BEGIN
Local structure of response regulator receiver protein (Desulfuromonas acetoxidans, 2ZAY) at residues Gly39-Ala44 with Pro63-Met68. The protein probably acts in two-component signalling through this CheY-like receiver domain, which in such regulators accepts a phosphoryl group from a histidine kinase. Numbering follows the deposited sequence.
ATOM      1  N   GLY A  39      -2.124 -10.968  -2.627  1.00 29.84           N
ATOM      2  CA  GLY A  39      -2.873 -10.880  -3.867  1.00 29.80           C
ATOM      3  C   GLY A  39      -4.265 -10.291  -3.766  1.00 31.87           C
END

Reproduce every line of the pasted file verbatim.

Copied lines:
Local structure of response regulator receiver protein (Desulfuromonas acetoxidans, 2ZAY) at residues Gly39-Ala44 with Pro63-Met68. The protein probably acts in two-component signalling through this CheY-like receiver domain, which in such regulators accepts a phosphoryl group from a histidine kinase. Numbering follows the deposited sequence.
ATOM      1  N   GLY A  39      -2.124 -10.968  -2.627  1.00 29.84           N
ATOM      2  CA  GLY A  39      -2.873 -10.880  -3.867  1.00 29.80           C
ATOM      3  C   GLY A  39      -4.265 -10.291  -3.766  1.00 31.87           C